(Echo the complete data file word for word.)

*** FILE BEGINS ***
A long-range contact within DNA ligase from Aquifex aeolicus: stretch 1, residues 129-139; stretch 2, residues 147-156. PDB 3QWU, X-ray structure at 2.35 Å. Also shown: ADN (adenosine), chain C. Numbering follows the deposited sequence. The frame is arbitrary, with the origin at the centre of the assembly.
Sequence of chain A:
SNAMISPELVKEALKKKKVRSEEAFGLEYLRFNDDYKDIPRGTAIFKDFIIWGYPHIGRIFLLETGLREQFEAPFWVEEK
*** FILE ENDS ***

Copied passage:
A long-range contact within DNA ligase from Aquifex aeolicus: stretch 1, residues 129-139; stretch 2, residues 147-156. PDB 3QWU, X-ray structure at 2.35 Å. Also shown: ADN (adenosine), chain C. Numbering follows the deposited sequence. The frame is arbitrary, with the origin at the centre of the assembly.
Sequence of chain A:
SNAMISPELVKEALKKKKVRSEEAFGLEYLRFNDDYKDIPRGTAIFKDFIIWGYPHIGRIFLLETGLREQFEAPFWVEEK